COVER S TORY
Professional surfer and
shark-attack survivor rides
the wave of life
HEN YOU ASK
how she would
describe her career,
she tells you she is a
wife, a mom and
then a surfer. It’s an unexpected
but genuine response from the
professional surfer, who is currently traveling around the
world for a surf documentary
with her husband, Adam
Dirks, and their ;-year-old
son, Tobias, in tow.
“We are constantly filming,” says Hamilton,
a Hawaii native. “If I’m not doing competition,
we’re going on surf trips and filming and documenting certain stuff, so I have a lot of drive to
work hard for that and just be in really good shape
and have my body really strong, because I can
really surf better when I’m stronger.”
The Connection caught up with ;;-year-old
Hamilton, a Costco member, at her rental house
blocks away from the beach in San Clemente,
California, where she was staying while participating in a surf competition. Hamilton became
well known in ;;;; at age ;;, when, while surfing,
she survived an attack by a ;;-foot tiger shark,
which took her left arm just below the shoulder.
She persevered and was back in the water and on
her board ;; days after the attack.
“I just really loved surfing, and I was very
passionate about surfing, and I was more scared
of losing surfing than [of] sharks,” Hamilton says.
Constantly barraged by the media, the teenager soon grew tired of repeating her story, so the
following year she shared her experience in her
first book, an autobiography, Soul Surfer: A True
Story of Faith, Family, and Fighting to Get Back
on the Board (Simon & Schuster, ;;;;; available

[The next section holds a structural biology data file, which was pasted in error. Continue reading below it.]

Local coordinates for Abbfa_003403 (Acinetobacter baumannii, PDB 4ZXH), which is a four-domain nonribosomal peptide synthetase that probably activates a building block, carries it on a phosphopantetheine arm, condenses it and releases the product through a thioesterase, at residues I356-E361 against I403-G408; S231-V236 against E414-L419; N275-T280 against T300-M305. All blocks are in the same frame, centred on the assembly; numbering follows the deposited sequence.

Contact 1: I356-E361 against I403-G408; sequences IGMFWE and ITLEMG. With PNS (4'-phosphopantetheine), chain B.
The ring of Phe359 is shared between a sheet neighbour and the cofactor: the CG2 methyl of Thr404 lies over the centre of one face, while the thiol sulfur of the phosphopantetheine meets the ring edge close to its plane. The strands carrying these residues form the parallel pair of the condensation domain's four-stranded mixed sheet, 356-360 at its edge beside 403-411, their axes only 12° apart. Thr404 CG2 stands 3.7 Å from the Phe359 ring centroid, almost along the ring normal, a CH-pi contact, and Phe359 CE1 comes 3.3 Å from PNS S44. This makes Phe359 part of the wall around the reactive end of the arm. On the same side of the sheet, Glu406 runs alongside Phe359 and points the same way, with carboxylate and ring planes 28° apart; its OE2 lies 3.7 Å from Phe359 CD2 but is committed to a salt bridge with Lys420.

at bethanyhamilton.com). However, the book
invited even greater scrutiny into her life, she
says, and made her vulnerable to even more questions about her experience and the attack, which
she declined to speak about during this interview.
“But then, at the same time, I wanted to share
how I was able to overcome, hugely through my
faith in God and just sharing my passion for
surfing,” says Hamilton, who began public speaking as a teenager.
S u r fslik eag ir l
Growing up on the north shore of Kauai with
parents and two older brothers who surfed,
Hamilton was practically destined to excel in the
sport. By age ; she was surfing competitively, and
by age ; she was being sponsored by a popular
surfing apparel company in local competitions.
After the attack, Hamilton says, she faced a
learning curve. Although she knew how to surf,
she had to learn how to surf differently with only
one arm, dealing with issues such as being able to
fla w e d Beautifully
BY CHRISTINA GUERRERO
Bethany Hamilton beachside
in 2004 with her surfboard
from that fateful attack.
NOAHHAMILTON S E A N